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PostPosted: Mon Mar 05, 2012 4:53 pm 
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This might be a dumb question, but are any of the 4 kits post Jutland fit with torpedo nets removed? I like the clean look.

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PostPosted: Mon Mar 05, 2012 5:33 pm 
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There's no reason you can't simply leave off the torpedo netting. I did and it saved a bucket of time. As I recall there are some alternate parts to be used for changes made for post-Jutland German ships. I think the same is true with WEM PE. You might also check http://www.sms-navy.com/paint/sms_paint-overview.htm for an article about German WWI paint schemes. The author claims the circles on the turrets didn't appear until October 1917 - a claim I find very credible. That means you could skip those. I did. I didn't think the decals would lay down well and was in no mood to paint them.

I don't doubt the superior detail of WEM PE for Konig. However, I ran out of railing and used some generic PE to finish it. Also built some AFV submarines that came with PE. None was as delicate as WEM. They were also a lot easier to work with. Perhaps there's a trade-off involved here to get that very fine detail. There was a thread "PE Makers Created Equal" here and several people give their opinions on the various brands.

Eric

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PostPosted: Thu Mar 08, 2012 11:57 am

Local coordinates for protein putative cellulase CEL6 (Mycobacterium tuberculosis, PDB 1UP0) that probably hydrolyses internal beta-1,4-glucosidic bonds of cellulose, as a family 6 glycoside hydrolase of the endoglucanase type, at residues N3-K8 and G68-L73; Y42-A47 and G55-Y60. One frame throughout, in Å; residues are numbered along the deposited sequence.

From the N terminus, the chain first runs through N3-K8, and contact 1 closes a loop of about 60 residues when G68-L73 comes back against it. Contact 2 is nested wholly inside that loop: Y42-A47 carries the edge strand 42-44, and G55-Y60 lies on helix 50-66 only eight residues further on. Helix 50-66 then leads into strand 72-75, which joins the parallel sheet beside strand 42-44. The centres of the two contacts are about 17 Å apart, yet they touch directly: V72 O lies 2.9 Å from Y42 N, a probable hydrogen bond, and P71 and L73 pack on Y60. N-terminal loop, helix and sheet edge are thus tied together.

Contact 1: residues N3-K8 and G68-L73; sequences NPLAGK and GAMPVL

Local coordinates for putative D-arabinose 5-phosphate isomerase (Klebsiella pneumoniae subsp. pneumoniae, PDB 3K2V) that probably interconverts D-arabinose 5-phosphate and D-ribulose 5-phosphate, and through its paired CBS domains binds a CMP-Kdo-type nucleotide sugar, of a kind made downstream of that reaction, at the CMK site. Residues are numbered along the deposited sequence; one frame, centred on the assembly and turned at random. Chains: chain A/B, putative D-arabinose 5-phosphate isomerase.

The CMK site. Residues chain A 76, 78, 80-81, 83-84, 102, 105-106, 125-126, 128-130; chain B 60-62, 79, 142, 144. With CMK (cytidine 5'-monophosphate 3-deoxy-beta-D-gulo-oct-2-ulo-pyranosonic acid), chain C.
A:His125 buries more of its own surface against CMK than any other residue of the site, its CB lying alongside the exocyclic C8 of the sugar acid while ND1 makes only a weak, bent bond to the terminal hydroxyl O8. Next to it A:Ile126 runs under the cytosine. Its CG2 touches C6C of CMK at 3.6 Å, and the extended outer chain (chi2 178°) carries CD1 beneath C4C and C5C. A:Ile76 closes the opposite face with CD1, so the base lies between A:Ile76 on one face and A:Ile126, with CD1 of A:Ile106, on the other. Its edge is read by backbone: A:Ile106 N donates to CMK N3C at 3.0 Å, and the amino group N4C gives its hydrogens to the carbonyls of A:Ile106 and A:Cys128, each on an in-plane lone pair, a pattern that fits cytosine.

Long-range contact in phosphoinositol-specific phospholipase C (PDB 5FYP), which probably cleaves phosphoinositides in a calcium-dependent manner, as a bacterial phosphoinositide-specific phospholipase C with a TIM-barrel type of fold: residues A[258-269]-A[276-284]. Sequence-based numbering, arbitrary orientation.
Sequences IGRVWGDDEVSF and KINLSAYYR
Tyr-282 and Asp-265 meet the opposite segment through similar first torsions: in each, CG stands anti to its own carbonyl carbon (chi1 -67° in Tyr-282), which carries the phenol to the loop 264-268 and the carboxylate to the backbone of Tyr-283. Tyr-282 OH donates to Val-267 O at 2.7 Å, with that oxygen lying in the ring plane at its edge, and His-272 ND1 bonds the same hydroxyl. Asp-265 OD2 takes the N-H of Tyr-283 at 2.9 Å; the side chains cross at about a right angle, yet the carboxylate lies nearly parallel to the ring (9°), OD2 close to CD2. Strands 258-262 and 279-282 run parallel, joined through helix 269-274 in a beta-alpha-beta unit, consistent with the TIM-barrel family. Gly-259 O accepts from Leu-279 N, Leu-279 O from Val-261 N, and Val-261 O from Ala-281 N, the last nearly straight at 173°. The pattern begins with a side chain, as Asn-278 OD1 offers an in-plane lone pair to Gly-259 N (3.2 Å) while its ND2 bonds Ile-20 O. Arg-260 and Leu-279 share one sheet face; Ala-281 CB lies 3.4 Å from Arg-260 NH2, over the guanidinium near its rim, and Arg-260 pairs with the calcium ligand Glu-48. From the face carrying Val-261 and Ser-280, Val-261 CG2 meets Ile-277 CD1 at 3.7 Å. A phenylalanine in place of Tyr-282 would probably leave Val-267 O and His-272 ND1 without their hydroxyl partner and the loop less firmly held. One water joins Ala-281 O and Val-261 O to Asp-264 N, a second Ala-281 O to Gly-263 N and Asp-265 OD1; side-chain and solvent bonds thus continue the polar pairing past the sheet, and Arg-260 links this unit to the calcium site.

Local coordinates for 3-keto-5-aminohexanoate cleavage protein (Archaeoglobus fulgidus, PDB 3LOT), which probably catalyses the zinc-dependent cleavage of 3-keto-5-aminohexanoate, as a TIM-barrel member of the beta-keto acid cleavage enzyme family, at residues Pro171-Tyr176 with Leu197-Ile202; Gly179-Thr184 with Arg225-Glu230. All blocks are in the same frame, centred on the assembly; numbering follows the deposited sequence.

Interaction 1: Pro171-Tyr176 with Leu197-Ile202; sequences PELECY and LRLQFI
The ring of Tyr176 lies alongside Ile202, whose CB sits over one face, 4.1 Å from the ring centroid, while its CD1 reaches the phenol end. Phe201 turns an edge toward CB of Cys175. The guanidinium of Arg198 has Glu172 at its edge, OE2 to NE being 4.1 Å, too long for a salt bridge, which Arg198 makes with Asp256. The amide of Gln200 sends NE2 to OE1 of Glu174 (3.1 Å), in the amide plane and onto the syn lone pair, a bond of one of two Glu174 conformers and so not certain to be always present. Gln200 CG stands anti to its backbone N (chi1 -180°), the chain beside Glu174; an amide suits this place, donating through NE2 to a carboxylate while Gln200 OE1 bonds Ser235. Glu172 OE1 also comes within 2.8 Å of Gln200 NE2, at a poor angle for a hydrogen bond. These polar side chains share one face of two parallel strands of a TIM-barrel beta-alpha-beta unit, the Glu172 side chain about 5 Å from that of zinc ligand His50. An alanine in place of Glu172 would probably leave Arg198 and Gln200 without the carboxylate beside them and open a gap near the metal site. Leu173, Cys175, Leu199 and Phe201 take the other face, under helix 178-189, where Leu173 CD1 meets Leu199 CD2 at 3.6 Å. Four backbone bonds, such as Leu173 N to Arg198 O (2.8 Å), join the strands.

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I just received the box of my model and i have few questions before going for optional orders :

1 - where to found the wood deck for this model ? Look like unavailable for the moment (except here but rather expensive : http://www.freetimehobbies.com/scd350001-teak.aspx).

2 - Is this wood deck going to take place of the "plastic" one in the box ?

3 - how to paint the superstructures (alone on the grap or after, when the deck is already installed and using masking tape (as i will probably invest in airbrush) ?

4 - If i choose to install the version with "bridges" on the front superstructures, is it also possible to ad the torpedo net and the pre-1917 mast ?

5 - what is the best color chart :
- the humbrol indicated in the box of the ICM kit ?
- this ones : http://www.whiteensignmodels.com/brochure/IGN1.htm
- or this ones ? http://german-navy.tripod.com/SMS_No9_1896-1916-s.jpg
- other suggestions ?

6 - in which PE are the scales for the funnels ?